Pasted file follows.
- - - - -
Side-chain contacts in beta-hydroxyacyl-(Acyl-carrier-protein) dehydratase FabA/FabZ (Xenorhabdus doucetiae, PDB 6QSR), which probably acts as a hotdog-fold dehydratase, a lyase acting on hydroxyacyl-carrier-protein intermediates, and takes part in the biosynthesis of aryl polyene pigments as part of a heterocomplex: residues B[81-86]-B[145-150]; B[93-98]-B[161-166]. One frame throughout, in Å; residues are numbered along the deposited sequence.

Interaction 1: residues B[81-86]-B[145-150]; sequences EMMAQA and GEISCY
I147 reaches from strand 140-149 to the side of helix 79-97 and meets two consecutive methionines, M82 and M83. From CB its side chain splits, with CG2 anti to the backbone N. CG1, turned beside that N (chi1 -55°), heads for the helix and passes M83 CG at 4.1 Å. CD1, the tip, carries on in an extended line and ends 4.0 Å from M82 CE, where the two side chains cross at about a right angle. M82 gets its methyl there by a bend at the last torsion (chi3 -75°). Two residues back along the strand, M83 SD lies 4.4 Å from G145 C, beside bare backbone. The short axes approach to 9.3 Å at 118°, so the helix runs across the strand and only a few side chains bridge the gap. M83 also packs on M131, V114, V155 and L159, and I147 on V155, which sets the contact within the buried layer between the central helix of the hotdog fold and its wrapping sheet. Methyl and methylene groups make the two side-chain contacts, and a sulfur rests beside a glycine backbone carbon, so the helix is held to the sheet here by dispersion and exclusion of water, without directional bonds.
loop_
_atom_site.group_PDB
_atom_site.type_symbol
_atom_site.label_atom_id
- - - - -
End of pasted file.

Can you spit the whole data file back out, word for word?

Side-chain contacts in beta-hydroxyacyl-(Acyl-carrier-protein) dehydratase FabA/FabZ (Xenorhabdus doucetiae, PDB 6QSR), which probably acts as a hotdog-fold dehydratase, a lyase acting on hydroxyacyl-carrier-protein intermediates, and takes part in the biosynthesis of aryl polyene pigments as part of a heterocomplex: residues B[81-86]-B[145-150]; B[93-98]-B[161-166]. One frame throughout, in Å; residues are numbered along the deposited sequence.

Interaction 1: residues B[81-86]-B[145-150]; sequences EMMAQA and GEISCY
I147 reaches from strand 140-149 to the side of helix 79-97 and meets two consecutive methionines, M82 and M83. From CB its side chain splits, with CG2 anti to the backbone N. CG1, turned beside that N (chi1 -55°), heads for the helix and passes M83 CG at 4.1 Å. CD1, the tip, carries on in an extended line and ends 4.0 Å from M82 CE, where the two side chains cross at about a right angle. M82 gets its methyl there by a bend at the last torsion (chi3 -75°). Two residues back along the strand, M83 SD lies 4.4 Å from G145 C, beside bare backbone. The short axes approach to 9.3 Å at 118°, so the helix runs across the strand and only a few side chains bridge the gap. M83 also packs on M131, V114, V155 and L159, and I147 on V155, which sets the contact within the buried layer between the central helix of the hotdog fold and its wrapping sheet. Methyl and methylene groups make the two side-chain contacts, and a sulfur rests beside a glycine backbone carbon, so the helix is held to the sheet here by dispersion and exclusion of water, without directional bonds.
loop_
_atom_site.group_PDB
_atom_site.type_symbol
_atom_site.label_atom_id